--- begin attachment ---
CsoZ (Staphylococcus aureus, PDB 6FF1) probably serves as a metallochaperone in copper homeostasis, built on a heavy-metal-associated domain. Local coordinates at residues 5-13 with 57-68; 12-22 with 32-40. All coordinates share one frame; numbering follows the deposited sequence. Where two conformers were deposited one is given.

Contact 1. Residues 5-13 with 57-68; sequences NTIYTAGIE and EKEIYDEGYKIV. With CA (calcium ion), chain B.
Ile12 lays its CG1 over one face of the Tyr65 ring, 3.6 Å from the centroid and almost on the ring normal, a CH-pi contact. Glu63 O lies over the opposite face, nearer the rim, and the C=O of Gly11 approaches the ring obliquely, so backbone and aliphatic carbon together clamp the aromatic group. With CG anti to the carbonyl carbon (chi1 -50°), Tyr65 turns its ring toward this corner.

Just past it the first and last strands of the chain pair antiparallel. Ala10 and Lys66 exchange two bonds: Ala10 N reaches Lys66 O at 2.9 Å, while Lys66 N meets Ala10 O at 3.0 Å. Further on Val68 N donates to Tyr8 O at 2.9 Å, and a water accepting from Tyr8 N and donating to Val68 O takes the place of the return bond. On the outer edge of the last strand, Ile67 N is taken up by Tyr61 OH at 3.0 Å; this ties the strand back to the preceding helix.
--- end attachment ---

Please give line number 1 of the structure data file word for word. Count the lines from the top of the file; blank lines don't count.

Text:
CsoZ (Staphylococcus aureus, PDB 6FF1) probably serves as a metallochaperone in copper homeostasis, built on a heavy-metal-associated domain. Local coordinates at residues 5-13 with 57-68; 12-22 with 32-40. All coordinates share one frame; numbering follows the deposited sequence. Where two conformers were deposited one is given.